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Defending Noncommercial Uses: Great Minds v Fedex Office

Licenses & Tools
"Classroom images" by Jeff Peterson, CC-BY-2.0

Classroom images by Jeff Peterson, CC-BY-2.0

Diane Peters and Michael Carroll
August 30, 2016

Creative Commons has requested permission to file an amicus brief in litigation between Great Minds and FedEx Office and Print Services, Inc.  At the center of the litigation is the proper interpretation of the CC Attribution-NonCommercial-ShareAlike 4.0 license, known as BY-NC-SA. The case is pending in the U.S. District Court for the Eastern District of New York before Judge Hurley. While we rarely file amicus briefs, we feel strongly that the correct interpretation of the legal code here is essential to the utility of the NC licenses for both licensors and licensees, including those using any of the more than 370 million works that are licensed under one of CC’s NC licenses.

In this case, Great Minds claims that FedEx Office violated the terms of the BY-NC-SA license Great Minds applied to educational materials when FedEx Office copied material at the direction of school districts for non commercial use in classrooms. While it is undisputed that the use of these materials by public school districts is non commercial (as defined in the CC license), the claim against FedEx Office is that it cannot make copies for the school districts—even if it does so at the direction of the school districts and solely in service of that permitted NC use. CC disagrees with this interpretation and has requested permission to explain to the court why the license clearly allows this activity under these circumstances.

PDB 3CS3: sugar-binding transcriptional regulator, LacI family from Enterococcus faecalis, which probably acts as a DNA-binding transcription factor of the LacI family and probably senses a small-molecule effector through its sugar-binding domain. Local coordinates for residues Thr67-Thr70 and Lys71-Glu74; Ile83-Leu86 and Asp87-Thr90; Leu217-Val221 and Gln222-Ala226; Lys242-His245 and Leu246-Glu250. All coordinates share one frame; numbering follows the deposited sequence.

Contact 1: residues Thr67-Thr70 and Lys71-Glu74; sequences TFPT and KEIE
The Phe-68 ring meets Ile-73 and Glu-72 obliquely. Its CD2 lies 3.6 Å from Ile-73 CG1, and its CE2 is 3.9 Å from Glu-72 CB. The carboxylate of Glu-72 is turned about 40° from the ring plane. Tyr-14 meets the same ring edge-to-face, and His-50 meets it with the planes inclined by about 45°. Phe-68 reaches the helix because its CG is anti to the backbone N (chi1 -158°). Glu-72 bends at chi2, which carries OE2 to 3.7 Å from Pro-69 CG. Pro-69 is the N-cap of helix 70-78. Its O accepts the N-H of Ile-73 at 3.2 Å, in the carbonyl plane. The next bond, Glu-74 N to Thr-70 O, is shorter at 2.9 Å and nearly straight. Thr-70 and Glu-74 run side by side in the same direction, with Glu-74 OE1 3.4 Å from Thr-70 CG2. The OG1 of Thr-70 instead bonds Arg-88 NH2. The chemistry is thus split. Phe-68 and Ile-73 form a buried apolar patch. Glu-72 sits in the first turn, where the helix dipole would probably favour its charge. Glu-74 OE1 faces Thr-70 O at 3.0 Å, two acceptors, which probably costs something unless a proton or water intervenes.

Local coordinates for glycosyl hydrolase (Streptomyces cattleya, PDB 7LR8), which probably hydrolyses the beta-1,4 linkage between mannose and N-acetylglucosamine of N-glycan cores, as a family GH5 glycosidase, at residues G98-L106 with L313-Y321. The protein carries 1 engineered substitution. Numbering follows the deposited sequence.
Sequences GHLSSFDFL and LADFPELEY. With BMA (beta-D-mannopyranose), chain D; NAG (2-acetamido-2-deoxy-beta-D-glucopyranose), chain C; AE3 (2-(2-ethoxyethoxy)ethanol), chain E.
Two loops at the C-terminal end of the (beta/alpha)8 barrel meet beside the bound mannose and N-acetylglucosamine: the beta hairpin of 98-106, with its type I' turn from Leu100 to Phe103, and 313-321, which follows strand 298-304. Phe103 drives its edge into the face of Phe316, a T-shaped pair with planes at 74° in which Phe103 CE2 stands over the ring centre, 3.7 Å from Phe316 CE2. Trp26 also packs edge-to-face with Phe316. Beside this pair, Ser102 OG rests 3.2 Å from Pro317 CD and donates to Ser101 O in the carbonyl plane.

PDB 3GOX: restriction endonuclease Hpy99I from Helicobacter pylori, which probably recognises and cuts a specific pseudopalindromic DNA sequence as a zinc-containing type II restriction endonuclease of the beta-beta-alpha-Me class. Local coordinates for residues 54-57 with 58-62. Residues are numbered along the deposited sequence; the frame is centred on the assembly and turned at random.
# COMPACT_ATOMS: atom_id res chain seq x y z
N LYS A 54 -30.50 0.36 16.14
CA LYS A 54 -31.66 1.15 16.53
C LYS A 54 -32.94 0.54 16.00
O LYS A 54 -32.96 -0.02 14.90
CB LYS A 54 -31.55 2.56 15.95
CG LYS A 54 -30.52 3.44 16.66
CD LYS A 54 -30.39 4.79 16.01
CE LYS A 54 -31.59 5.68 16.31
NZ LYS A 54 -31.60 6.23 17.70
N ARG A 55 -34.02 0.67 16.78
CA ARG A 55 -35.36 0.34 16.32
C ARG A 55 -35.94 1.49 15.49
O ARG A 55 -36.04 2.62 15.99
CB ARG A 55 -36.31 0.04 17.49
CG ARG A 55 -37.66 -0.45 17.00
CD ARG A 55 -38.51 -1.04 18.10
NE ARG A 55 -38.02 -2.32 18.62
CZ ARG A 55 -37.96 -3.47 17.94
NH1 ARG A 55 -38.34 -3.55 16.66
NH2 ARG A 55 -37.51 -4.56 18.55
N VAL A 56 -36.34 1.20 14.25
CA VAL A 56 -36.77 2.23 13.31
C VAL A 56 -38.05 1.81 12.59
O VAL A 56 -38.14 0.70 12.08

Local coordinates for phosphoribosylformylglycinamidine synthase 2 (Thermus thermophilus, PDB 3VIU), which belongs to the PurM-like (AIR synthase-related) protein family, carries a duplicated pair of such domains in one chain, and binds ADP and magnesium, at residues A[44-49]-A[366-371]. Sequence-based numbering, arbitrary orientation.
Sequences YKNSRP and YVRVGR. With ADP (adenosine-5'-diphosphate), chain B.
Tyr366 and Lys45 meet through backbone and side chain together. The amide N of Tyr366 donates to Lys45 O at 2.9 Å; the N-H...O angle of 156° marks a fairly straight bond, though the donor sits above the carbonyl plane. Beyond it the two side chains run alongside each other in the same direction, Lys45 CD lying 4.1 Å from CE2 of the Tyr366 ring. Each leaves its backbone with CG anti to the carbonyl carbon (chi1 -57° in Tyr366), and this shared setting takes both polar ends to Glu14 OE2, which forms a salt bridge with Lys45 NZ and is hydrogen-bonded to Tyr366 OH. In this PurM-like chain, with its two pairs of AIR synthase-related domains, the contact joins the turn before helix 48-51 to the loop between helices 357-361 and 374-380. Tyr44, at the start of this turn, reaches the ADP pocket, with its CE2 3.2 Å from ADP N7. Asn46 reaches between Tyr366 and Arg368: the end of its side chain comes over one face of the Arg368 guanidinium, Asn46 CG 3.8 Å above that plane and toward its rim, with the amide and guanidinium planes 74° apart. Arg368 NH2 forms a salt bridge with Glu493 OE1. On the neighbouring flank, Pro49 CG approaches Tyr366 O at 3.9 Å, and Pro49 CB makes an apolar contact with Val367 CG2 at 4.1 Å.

Entities using CC-licensed works must be free to act as entities do—including through employees and the contractors they engage in their service. To preclude an entity from using contractors to carry out otherwise-authorized work is not supported by the law, and is not prohibited by the terms and conditions of the NC license. A contrary understanding would mean that in many cases, a bona fide noncommercial licensee could not engage any service that charged a standard fee in the course of the non commercial user’s exercise of its legitimate rights under the license. Instead, only those with the means and resources to own all points in the reproduction and distribution chain could use NC-licensed material.  If that were so, the value of the license would be significantly diminished.

As a result, we believe this litigation is important to the usability of the NC licenses, which feature prominently in the OER ecosystem at present. Moreover, we pledged to our community during the 4.0 versioning process we would do more to clarify how the NC limitation works in the practical world. We will continue to work closely in collaboration with CC United States as this litigation unfolds. Watch here for updates as this case progresses.

Posted 30 August 2016